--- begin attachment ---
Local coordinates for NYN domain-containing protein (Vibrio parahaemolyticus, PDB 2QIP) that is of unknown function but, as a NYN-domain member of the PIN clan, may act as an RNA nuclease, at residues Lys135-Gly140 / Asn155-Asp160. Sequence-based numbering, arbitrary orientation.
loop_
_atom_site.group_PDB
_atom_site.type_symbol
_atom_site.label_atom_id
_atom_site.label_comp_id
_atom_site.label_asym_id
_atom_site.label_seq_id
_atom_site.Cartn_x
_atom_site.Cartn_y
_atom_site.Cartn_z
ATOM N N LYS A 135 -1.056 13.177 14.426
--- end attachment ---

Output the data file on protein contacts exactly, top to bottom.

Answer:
Local coordinates for NYN domain-containing protein (Vibrio parahaemolyticus, PDB 2QIP) that is of unknown function but, as a NYN-domain member of the PIN clan, may act as an RNA nuclease, at residues Lys135-Gly140 / Asn155-Asp160. Sequence-based numbering, arbitrary orientation.
loop_
_atom_site.group_PDB
_atom_site.type_symbol
_atom_site.label_atom_id
_atom_site.label_comp_id
_atom_site.label_asym_id
_atom_site.label_seq_id
_atom_site.Cartn_x
_atom_site.Cartn_y
_atom_site.Cartn_z
ATOM N N LYS A 135 -1.056 13.177 14.426